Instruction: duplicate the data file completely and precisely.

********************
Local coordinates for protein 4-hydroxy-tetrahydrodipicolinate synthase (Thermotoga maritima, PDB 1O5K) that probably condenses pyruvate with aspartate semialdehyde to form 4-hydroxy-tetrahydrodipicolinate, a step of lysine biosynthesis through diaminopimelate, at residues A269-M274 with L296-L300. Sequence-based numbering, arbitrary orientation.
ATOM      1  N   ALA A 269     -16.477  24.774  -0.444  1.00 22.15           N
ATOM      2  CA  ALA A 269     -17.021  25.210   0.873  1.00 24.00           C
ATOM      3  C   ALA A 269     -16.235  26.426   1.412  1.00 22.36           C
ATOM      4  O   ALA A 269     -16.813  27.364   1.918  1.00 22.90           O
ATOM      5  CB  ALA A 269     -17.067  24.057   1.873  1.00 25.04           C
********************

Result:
Local coordinates for protein 4-hydroxy-tetrahydrodipicolinate synthase (Thermotoga maritima, PDB 1O5K) that probably condenses pyruvate with aspartate semialdehyde to form 4-hydroxy-tetrahydrodipicolinate, a step of lysine biosynthesis through diaminopimelate, at residues A269-M274 with L296-L300. Sequence-based numbering, arbitrary orientation.
ATOM      1  N   ALA A 269     -16.477  24.774  -0.444  1.00 22.15           N
ATOM      2  CA  ALA A 269     -17.021  25.210   0.873  1.00 24.00           C
ATOM      3  C   ALA A 269     -16.235  26.426   1.412  1.00 22.36           C
ATOM      4  O   ALA A 269     -16.813  27.364   1.918  1.00 22.90           O
ATOM      5  CB  ALA A 269     -17.067  24.057   1.873  1.00 25.04           C